How a domestic violence call to police led to the arrest of the victim, her father, and the death of Baby Charlie
When Police responded to a call out about a domestic violence incident involving Tamica Mullaley – they found her beaten, bloody and naked except for a sheet that a bystander had given her.
The Police knew the identity of the offender – Mervyn Bell – as they were told his name soon after they arrived.
Tamica was distressed, traumatised, suffering serious internal injuries and she told the Police she didn’t want to speak to them at that time, but they continued to pursue her for further information about the assault. The Police interrogation of Tamica – in public, while she was still naked and covered only with a sheet, goes against everything that we know about assisting traumatised and distressed domestic violence victims. Tamica’s refusal to engage with the Police led to an argument with them and ultimately to Tamica and her father, Ted’s arrest for obstructing police.
After the indignity of being brutal bashed by her then-partner, Tamica was dragged, kicking and screaming, into the back of a police van.
During the melee Ted asked a police officer to care for Tamica’s 10-month-old baby so that he could assist his daughter and ensure that she received medical care.
The officer refused and Baby Charlie was left by the police at a place known to Tamica’s assailant, Mervyn Bell. A place where Bell would later return to seize Baby Charlie.
Despite pleas from Ted that Bell was going to “hurt the baby”, Police failed to initiate a search for Baby Charlie for over 10 hours.
Baby Charlie’s body was later found. He had been beaten, sexually abused and burned. Mervyn Bell was found guilty of murder and sexual assault of Baby Charlie and was sentenced to life imprisonment.
To add insult to injury, the police persisted with their charges against Tamica and Ted Mullaley who were later convicted of offences relating to their scuffle with Police.
The National Justice Project is acting for the Mullaleys and taking the WA police to court to stop vulnerable women and children from ever being treated like Tamica and Baby Charlie again.
Why is this case so important?
The case of Tamica, Ted and Baby Charlie Mullaley is one of the worst examples of how our system fails victims of domestic violence generally, and particularly First Nations victims of domestic violence.
The circumstances of this case provide the opportunity for the broader community to truly understand the traumatic and sometimes fatal effects of discrimination in policing and the inappropriate first response of police to domestic violence calls.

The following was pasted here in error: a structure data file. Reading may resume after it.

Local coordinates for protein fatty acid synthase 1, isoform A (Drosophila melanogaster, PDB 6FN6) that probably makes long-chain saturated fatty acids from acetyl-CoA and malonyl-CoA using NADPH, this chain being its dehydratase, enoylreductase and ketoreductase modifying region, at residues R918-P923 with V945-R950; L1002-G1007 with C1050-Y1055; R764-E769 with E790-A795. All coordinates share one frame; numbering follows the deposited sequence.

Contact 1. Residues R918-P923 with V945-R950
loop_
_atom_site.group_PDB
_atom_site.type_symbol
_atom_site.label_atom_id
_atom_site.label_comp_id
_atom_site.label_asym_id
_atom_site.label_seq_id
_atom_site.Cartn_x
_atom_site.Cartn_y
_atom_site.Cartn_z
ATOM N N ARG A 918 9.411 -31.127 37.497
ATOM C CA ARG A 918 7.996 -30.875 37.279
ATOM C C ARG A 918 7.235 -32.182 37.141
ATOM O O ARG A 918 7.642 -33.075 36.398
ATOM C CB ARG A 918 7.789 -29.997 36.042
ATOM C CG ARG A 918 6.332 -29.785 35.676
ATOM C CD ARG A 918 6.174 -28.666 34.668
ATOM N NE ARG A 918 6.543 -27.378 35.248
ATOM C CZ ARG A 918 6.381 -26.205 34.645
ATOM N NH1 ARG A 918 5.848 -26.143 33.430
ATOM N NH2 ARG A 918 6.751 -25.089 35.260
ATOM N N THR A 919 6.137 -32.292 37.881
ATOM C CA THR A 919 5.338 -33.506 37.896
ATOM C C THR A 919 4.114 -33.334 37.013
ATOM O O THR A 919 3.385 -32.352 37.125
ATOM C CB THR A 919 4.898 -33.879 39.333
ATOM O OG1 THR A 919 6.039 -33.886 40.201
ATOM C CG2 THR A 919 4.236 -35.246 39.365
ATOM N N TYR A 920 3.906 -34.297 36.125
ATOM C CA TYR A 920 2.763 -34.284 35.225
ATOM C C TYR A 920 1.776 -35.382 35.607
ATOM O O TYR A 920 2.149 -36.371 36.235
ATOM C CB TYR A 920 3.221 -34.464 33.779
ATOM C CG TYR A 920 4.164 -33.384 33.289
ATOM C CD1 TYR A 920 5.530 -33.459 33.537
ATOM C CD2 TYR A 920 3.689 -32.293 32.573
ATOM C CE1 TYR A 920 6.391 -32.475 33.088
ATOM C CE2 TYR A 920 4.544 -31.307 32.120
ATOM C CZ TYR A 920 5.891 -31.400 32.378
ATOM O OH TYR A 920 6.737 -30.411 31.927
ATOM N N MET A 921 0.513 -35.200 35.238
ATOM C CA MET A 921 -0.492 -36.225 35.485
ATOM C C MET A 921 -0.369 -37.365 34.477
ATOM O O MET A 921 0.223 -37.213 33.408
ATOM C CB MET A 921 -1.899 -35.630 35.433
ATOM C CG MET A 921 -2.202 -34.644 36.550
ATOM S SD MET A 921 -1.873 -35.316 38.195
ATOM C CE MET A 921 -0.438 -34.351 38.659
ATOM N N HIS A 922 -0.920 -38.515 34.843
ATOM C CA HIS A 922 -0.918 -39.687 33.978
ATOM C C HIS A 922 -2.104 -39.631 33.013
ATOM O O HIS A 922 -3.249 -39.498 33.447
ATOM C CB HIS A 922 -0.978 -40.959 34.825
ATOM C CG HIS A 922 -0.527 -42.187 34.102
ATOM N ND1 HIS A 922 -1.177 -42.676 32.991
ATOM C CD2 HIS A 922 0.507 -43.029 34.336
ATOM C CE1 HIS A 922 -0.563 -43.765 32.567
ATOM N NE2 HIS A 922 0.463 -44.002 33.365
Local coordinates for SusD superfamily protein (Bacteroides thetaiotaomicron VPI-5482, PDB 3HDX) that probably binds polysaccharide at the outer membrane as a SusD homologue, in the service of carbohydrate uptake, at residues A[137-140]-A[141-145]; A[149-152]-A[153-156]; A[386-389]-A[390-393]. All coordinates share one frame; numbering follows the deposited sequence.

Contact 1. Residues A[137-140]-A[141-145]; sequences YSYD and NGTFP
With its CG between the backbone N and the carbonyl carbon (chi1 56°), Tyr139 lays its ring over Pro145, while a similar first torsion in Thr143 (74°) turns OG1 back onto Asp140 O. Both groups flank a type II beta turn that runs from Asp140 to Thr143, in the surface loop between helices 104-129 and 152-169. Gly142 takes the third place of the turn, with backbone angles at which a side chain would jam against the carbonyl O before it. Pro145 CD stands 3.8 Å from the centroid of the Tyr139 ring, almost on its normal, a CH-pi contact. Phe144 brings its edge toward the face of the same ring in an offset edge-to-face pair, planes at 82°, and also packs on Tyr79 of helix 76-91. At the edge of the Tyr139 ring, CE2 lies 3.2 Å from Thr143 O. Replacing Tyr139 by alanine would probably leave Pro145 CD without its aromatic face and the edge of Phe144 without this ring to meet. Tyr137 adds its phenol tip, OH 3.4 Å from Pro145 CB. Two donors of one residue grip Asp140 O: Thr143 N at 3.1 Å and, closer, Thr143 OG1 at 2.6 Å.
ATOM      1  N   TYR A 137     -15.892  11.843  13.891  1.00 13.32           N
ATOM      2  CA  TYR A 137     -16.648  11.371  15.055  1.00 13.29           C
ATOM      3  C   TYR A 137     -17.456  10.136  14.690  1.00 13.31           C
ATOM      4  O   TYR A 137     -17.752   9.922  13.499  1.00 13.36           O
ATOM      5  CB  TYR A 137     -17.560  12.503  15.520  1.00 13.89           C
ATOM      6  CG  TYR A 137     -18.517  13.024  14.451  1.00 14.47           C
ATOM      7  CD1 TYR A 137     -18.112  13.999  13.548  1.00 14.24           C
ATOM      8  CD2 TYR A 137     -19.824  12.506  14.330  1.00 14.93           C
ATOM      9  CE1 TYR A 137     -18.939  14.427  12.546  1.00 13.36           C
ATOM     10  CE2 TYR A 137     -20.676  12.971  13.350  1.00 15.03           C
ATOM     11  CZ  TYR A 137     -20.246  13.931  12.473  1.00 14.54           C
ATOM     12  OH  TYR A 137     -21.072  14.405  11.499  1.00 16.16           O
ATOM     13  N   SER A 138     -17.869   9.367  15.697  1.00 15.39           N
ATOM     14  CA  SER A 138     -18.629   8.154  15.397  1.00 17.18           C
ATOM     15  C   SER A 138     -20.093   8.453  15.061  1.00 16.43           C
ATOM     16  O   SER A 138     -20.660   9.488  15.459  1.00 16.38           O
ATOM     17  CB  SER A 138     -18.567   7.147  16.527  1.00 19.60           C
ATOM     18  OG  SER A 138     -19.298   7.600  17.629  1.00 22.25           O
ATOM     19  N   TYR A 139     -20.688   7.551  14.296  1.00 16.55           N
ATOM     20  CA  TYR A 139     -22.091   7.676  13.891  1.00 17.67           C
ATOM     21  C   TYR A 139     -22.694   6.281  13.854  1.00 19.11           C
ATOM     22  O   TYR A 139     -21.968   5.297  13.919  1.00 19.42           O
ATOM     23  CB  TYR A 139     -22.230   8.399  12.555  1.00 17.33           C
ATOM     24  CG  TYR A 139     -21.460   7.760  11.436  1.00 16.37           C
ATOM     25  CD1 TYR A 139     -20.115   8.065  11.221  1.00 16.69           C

Public concern for the safety of Women and their children saw the development of The National Plan to Reduce Violence against Women and their Children 2010‐2022 (the National Plan). It was supposed to bring together the efforts of governments across the nation to make a real and sustained reduction in the levels of violence against women.
The National Plan states that:
“Reducing all violence in our community is a priority. All forms of violence against women are unacceptable, in any community and in any culture. It is everyone’s responsibility to reject and prevent violence”.
While nearly all Australians (98 per cent) recognise that violence against women and their children is a crime, the prevalence of violence continues to be unacceptably high. In 2005, over 350,000 women experienced physical violence and over 125,000 women experienced sexual violence. Sadly, First Nations women and girls continue to be 35 times more likely to be hospitalised due to family violence related assaults than other Australian women and girls.
Yet, our first responders often respond to calls to assist First Nations victims of domestic violence with inadequate and inappropriate measures which lead to the aggravation of (rather than the de-escalation of) the traumatic events that these victims have endured. These inappropriate measures can and have led to further victimisation of the victims, and at times their death.
The NJP is representing the Mullaleys to create change. The NJP has launched human rights proceedings against the WA police in the Federal Court with the aim of providing some semblance of justice for the Mullaleys for the death of baby Charlie Mullaley, but more importantly to shine a light on the need for drastic reform in the way WA Police interact with the victims of gender based violence – particularly First Nations victims – and how the police should ensure the safety of their children at crime scenes.